Former Tory government’s refugee reforms get failing grade

Good evidence-based analysis but would have been helpful to have the pre-changes data as well:

Five years after Ottawa rolled out controversial reforms to build a “faster and fairer” asylum system, also meant to boot out failed refugees quickly, the verdict is in.

Despite the highly-touted changes made by the former Conservative government in 2012, the revamped refugee system has failed to hear claims within tight statutory processing timelines or get rid of the backlog, reports a new study released by the Canadian Association for Refugee and Forced Migration Studies.

“The aim of the Balanced Refugee Reform Act and the Protecting Canada’s Immigration System Act was to make the system faster, fairer and more cost effective,” said Ryerson University criminology professor Idil Atak, who co-wrote the review with colleague Graham Hudson at Ryerson and University of Ottawa professor Delphine Nakache.

“But the new system is not faster. It is not fairer. It is not more cost-effective.”

To restore the asylum system’s “integrity,” then Immigration Minister Jason Kenney introduced substantive changes to the process, including truncated timelines in asylum claims’ processing. Those who claim asylum at a port of entry are given 15 days, not the 28 days that applied prior to that, to submit the form setting out the basis of their claim.

For most claimants, refugee hearings are supposed to be held no later than 60 days after the claim is referred to the Immigration and Refugee Board, while those from the government-designated list of “safe” countries will be heard as quickly as within 30 days.

The government did respond to advocates’ demands by establishing a tribunal to hear appeals by applicants whose claims have been rejected.

However, it also introduced a one-year bar to prevent failed refugees from having a pre-removal risk assessment or applying permanent residence under humanitarian considerations to delay deportation.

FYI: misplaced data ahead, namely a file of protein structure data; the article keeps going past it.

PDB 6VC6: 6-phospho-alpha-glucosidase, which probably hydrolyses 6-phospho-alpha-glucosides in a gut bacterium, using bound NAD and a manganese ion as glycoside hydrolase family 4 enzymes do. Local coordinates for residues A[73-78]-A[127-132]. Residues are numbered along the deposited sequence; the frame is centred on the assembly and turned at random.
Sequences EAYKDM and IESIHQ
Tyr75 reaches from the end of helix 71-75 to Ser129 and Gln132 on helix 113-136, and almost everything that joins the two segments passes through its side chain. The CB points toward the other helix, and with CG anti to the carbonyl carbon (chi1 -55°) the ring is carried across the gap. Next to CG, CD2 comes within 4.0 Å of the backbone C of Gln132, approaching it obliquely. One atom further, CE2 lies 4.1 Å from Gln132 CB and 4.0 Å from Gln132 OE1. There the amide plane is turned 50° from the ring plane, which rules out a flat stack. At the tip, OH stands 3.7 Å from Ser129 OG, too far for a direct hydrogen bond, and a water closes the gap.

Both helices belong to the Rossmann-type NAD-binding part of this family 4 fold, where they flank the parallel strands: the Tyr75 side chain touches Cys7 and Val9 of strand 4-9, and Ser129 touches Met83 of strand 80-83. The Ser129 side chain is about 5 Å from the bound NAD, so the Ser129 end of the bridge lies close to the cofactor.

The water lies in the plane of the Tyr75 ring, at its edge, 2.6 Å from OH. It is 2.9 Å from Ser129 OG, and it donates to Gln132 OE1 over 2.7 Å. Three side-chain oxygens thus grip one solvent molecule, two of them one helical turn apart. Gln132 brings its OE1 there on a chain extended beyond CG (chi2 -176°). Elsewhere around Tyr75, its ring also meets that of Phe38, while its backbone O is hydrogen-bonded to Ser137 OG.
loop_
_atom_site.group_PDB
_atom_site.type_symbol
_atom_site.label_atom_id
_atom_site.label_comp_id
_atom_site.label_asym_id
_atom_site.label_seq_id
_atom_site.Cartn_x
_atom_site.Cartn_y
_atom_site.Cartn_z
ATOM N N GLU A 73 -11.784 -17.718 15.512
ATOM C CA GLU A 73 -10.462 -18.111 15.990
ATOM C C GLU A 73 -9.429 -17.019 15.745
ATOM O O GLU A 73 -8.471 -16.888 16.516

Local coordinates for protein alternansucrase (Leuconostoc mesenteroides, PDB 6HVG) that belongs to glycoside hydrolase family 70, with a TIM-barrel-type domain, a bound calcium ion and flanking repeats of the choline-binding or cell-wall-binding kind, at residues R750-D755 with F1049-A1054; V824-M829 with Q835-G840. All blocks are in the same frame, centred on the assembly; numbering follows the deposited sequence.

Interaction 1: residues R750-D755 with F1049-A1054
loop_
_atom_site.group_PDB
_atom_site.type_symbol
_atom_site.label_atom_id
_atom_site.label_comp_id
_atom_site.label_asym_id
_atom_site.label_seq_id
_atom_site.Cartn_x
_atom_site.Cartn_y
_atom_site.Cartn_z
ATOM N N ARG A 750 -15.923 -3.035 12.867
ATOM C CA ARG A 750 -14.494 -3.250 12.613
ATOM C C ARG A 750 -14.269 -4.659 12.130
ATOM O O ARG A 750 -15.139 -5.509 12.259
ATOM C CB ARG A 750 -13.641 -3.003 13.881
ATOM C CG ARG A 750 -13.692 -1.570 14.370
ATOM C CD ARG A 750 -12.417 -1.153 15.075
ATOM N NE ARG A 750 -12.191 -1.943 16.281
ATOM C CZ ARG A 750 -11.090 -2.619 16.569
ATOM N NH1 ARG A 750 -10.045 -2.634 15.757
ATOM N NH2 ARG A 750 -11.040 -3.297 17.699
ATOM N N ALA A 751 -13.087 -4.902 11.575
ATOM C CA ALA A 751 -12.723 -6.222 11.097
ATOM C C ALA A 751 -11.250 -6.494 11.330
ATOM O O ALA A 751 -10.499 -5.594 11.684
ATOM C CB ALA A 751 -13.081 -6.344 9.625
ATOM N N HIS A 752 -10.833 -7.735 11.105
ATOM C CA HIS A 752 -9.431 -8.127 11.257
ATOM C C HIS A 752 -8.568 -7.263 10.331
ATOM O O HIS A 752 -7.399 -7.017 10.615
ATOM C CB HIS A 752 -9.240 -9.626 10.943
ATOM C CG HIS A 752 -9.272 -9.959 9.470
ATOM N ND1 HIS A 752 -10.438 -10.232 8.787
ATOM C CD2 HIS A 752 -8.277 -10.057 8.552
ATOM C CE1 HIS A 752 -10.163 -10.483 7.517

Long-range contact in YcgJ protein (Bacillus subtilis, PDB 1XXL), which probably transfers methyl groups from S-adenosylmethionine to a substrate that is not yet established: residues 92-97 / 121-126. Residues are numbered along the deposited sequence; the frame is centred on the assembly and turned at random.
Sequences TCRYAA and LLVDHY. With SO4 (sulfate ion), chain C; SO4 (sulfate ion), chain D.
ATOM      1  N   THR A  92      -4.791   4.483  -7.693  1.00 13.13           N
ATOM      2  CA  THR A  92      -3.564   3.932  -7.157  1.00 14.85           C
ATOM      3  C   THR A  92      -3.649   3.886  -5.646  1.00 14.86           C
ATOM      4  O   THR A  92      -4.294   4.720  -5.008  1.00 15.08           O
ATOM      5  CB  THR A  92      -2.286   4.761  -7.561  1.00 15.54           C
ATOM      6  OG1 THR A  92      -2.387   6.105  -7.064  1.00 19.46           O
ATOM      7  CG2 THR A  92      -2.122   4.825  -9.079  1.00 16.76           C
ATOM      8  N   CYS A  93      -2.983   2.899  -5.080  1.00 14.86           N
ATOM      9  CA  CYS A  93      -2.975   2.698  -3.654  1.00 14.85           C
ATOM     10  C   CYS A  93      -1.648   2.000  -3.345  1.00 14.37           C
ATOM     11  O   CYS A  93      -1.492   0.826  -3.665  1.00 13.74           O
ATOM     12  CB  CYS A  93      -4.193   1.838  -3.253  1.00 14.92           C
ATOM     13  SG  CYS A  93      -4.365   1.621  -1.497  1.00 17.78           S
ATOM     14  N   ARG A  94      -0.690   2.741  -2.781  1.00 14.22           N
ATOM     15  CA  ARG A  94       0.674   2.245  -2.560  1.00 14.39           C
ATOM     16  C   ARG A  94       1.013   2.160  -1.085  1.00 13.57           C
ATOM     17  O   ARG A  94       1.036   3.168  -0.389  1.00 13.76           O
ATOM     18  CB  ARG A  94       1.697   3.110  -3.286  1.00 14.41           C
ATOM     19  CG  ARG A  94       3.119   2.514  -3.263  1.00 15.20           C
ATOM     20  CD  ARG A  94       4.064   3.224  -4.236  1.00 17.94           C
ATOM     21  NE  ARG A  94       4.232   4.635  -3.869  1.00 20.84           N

The researchers examined the system’s performance against its policy goals. They did this based on government data from the refugee board, immigration department, border service officials and the RCMP, and on 47 interviews with officials from those agencies and others.

Despite the drop in the volume of asylum claims by half over the course of one year, from 20,427 in 2012 to 10,322 in 2013, only 55 per cent of the safe-country claims met the 30-day target, compared to seven out of 10 claims from non-safe countries.

According to the refugee board, 30 per cent of asylum hearings had to be rescheduled in 2015, mostly due to lack of time. One-third of the appeals at the refugee appeals tribunal also failed to deliver a decision within the 90-day limit; on average, appeals cases were finalized 44 days beyond the target.

“The administration’s priority was to schedule the initial (refugee) hearings for new asylum applications,” said the 50-page study. “As a result, secondary intake of claims, i.e. claims returned by the appeals tribunal or Federal court, remained unresolved for a period of time.”

There were more than 5,000 so-called “legacy cases,” which were filed before the new system came into effect in 2012, that were languishing in the system as of 2016, said Atak, adding that the refugee backlog has already reached the number that applied before the 2012 reform.

With a spike in the number of irregular land-border crossings via the United States, Canada this year has already received a total of 12,040 claims up to the end of April.

If the trend continues, it could reach 36,000 cases in 2017.

Refugee advocates have called on the government to do away with the two-tier system based on where claimants come from and the unrealistic timelines for hearings and appeals.

Mario Dion, the refugee board chair, has called on the Liberal government both for more resources and to ease the restrictive process.

The Tories established the one-year bar to pre-removal risk assessments and humanitarian consideration for failed refugees because of the target to kick them out of Canada within one year.

However, the study found only one-third of failed claimants were removed from Canada within 12 months due to many obstacles.

These include lack of co-operation by the home country, inability to locate the individuals and the person’s fitness to travel.

The reforms did not come cheap, said the study; the Tory government allocated a total of $324 million on implementation over five years.

The removal costs almost doubled to $43 million after the reforms, while the number of people deported from Canada dropped from 13,869 in 2012 to 7,852 in 2014, according to the latest data available to the researchers.

Source: Former Tory government’s refugee reforms get failing grade | Toronto Star

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About Andrew
Andrew blogs and tweets public policy issues, particularly the relationship between the political and bureaucratic levels, citizenship and multiculturalism. His latest book, Policy Arrogance or Innocent Bias, recounts his experience as a senior public servant in this area.

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